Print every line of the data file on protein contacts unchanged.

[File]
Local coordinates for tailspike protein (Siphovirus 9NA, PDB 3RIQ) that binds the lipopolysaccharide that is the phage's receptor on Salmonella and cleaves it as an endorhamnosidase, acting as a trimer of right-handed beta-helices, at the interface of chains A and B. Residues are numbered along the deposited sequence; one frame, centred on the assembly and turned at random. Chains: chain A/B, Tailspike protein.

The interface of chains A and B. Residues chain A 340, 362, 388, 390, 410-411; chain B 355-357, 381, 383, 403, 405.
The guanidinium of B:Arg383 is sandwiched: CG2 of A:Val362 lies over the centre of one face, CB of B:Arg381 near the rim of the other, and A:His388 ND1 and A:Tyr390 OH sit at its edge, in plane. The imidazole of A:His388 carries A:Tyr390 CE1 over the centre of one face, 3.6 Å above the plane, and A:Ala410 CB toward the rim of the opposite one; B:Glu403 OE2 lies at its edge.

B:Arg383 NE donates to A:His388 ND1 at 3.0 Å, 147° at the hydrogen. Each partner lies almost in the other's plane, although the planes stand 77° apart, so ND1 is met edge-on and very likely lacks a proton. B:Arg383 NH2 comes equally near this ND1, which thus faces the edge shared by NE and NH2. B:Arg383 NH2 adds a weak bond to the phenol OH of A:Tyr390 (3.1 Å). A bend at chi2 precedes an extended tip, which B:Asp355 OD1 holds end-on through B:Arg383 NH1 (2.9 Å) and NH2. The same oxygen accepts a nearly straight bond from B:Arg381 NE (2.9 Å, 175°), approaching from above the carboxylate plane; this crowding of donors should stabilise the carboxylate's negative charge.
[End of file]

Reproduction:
Local coordinates for tailspike protein (Siphovirus 9NA, PDB 3RIQ) that binds the lipopolysaccharide that is the phage's receptor on Salmonella and cleaves it as an endorhamnosidase, acting as a trimer of right-handed beta-helices, at the interface of chains A and B. Residues are numbered along the deposited sequence; one frame, centred on the assembly and turned at random. Chains: chain A/B, Tailspike protein.

The interface of chains A and B. Residues chain A 340, 362, 388, 390, 410-411; chain B 355-357, 381, 383, 403, 405.
The guanidinium of B:Arg383 is sandwiched: CG2 of A:Val362 lies over the centre of one face, CB of B:Arg381 near the rim of the other, and A:His388 ND1 and A:Tyr390 OH sit at its edge, in plane. The imidazole of A:His388 carries A:Tyr390 CE1 over the centre of one face, 3.6 Å above the plane, and A:Ala410 CB toward the rim of the opposite one; B:Glu403 OE2 lies at its edge.

B:Arg383 NE donates to A:His388 ND1 at 3.0 Å, 147° at the hydrogen. Each partner lies almost in the other's plane, although the planes stand 77° apart, so ND1 is met edge-on and very likely lacks a proton. B:Arg383 NH2 comes equally near this ND1, which thus faces the edge shared by NE and NH2. B:Arg383 NH2 adds a weak bond to the phenol OH of A:Tyr390 (3.1 Å). A bend at chi2 precedes an extended tip, which B:Asp355 OD1 holds end-on through B:Arg383 NH1 (2.9 Å) and NH2. The same oxygen accepts a nearly straight bond from B:Arg381 NE (2.9 Å, 175°), approaching from above the carboxylate plane; this crowding of donors should stabilise the carboxylate's negative charge.